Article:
Two critical, seemingly unrelated facts are bearing down as the Chicago City budget moves to a vote next Wednesday. First, nobody has offered an alternative to Mayor Rahm Emanuel’s plan to dig out of Chicago’s fiscal hole. And second, Governor Bruce Rauner made $53 million last year. The two items are more connected than you may think, and are the chief factors why Chicago remains in dire financial straits.

To recap, Chicago desperately needs Illinois government to enact three big ticket items. The Chicago Public School Board passed a budget that only adequately funds its system through December. $400 million more is needed from state government to make it to June 2016, officials say. The Chicago City Council is preparing to enact a budget that includes a phased-in $544 million a year property tax increase, but relies on state government to enact a pension reform that reduces payments by $220 million a year, and a doubling of the homeowners exemption that lifts the property tax burden off the majority of residential property owners.

While the state legislature is controlled by Democrats who are likely to support Chicago’s financial needs, Gov. Rauner, who is Republican, made it clear in a speech to City Council last July: “For Chicago to get what it wants, Illinois must get what it needs… We don’t have the money to bail out Chicago.”

What Rauner means is that Illinois needs to follow his plan for eliminating government employee collective bargaining, a veritable death sentence for Democrats in state government and deeply unpopular in union-blue Chicago.

Democrats in the Illinois House and Senate have big enough majorities to override Rauner’s vetoes, but in the House the margin is razor-thin: No extra votes. However, at least four Democrats have suggested they would vote against additional state spending on behalf of Chicago.

And yet, only one plan has been proposed for Chicago: Mayor Emanuel’s. Unlike state, federal or even Cook County government, Chicago’s City Council has not engendered an alternative solution, like cutting city services or jacking up taxes even more. So aldermen are lining up behind the Mayor even as some doubt the long-term revenue will be enough to pay for the city’s mountain of debt.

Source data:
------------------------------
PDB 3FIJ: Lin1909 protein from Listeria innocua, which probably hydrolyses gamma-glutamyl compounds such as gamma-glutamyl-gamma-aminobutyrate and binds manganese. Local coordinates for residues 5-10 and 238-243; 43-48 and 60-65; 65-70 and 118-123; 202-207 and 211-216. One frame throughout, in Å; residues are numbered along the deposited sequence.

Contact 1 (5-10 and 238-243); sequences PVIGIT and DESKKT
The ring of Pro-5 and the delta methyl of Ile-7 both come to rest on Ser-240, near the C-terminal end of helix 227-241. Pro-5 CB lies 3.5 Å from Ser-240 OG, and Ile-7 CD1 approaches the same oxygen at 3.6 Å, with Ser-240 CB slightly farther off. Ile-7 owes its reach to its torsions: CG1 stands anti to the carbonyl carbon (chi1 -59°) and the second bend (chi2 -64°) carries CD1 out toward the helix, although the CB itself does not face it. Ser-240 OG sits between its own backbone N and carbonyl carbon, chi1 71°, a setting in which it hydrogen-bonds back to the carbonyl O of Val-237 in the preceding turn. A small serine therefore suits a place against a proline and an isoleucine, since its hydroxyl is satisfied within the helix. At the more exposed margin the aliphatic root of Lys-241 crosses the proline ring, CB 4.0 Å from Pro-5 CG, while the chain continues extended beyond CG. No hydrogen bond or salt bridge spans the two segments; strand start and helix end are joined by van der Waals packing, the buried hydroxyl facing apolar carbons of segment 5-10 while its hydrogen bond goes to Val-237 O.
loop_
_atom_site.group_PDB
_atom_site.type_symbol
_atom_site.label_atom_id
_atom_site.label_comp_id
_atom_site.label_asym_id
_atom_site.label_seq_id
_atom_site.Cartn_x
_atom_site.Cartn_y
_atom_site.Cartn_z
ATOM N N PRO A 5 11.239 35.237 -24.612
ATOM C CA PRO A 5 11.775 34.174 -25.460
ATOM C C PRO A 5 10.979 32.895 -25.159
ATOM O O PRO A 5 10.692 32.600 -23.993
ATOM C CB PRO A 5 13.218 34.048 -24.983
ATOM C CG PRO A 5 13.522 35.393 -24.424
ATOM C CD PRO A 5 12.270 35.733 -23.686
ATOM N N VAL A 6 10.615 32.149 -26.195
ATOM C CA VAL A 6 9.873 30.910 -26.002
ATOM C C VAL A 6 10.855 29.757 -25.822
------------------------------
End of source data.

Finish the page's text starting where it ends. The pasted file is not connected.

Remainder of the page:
There’s no question the Mayor’s plan will pass City Council next Wednesday. This week, Aldertrack sifted through public statements, talked to aldermen and their staff, and reviewed each ward’s political viability. There are enough aldermen with a firm grip on their wards that the Mayor can depend on. And then there are a few nearing retirement that could take a few bad votes in return for a cushy job and help to pass on their seat to a chosen successor.

By our count there will be at least 16 “no” votes against the property tax and budget, maybe as many as 22, but the mayor certainly won’t lose the vote, or even have to break a tie of 25-25.

All this puts our city on a collision course with a governor who seems to enjoy a good game of chicken and has nothing personal to lose. After all, he’s already made his millions as a tremendously successful businessman. As proof, this month he released his 2014 tax return, showing that he made $53 million last year.

Past Illinois governors needed public support, or at least a modicum of popularity, to build on for a post-government career. Bruce Rauner needs none of that. Politics is a second act for him, and he’s come to office with a specific worldview and a plan to make it happen.

Someone who took a more traditional path, by climbing up the political ladder to the Governor’s mansion, might buckle under the political pressure. Give in today to fight another day. But if Rauner’s plan doesn’t work out, he’ll always live comfortably. If Illinois and Chicago suffers, Bruce Rauner won’t.

Under those circumstances, it would seem Chicago’s odds are not great. But there’s no other plan in the offing. So into the breach our city government goes.